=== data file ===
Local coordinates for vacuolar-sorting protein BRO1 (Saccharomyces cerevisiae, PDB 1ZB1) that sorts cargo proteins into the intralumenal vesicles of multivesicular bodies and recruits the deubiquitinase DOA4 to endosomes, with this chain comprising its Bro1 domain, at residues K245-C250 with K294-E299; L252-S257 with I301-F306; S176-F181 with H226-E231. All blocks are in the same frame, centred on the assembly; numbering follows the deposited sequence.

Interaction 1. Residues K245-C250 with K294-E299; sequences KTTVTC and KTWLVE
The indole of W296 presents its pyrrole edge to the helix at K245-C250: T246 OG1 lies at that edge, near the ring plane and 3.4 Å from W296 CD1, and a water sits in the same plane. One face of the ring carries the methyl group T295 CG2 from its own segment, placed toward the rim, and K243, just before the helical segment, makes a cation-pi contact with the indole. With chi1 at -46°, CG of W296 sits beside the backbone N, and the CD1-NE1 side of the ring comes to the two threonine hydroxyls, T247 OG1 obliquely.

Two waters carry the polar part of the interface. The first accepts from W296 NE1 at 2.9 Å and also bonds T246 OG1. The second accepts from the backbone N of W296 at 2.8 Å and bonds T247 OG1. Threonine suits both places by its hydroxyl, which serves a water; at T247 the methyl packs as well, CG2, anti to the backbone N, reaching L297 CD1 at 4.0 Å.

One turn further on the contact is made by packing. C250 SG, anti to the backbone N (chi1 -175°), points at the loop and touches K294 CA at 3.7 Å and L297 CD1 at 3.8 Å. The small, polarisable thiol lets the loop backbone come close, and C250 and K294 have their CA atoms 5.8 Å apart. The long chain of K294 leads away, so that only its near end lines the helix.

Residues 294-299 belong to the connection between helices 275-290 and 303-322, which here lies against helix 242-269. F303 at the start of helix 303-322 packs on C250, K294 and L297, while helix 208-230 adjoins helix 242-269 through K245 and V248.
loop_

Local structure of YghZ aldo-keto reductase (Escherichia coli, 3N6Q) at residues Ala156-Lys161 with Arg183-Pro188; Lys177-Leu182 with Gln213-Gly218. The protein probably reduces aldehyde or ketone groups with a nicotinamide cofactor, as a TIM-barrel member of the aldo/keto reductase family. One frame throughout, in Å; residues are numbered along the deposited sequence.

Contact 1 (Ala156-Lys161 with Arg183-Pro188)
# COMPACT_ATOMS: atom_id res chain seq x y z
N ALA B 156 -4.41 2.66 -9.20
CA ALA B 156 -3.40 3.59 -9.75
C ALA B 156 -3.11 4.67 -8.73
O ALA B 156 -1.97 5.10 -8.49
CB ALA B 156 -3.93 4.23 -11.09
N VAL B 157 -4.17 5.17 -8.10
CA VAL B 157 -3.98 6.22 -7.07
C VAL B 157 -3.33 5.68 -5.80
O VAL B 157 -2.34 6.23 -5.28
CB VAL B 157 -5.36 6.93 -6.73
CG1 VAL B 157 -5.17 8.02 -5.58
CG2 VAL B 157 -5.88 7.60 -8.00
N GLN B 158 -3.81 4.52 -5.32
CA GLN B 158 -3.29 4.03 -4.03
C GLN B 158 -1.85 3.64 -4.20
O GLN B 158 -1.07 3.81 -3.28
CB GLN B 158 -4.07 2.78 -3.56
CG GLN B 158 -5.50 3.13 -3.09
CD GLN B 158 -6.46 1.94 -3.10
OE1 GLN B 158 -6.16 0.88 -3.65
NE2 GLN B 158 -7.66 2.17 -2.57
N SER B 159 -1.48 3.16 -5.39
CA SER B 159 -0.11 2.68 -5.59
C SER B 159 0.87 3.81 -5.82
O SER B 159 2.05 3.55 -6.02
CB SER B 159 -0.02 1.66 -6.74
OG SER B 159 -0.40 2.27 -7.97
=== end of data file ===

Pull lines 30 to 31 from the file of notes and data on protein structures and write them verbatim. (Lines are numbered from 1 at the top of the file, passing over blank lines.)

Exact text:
OE1 GLN B 158 -6.16 0.88 -3.65
NE2 GLN B 158 -7.66 2.17 -2.57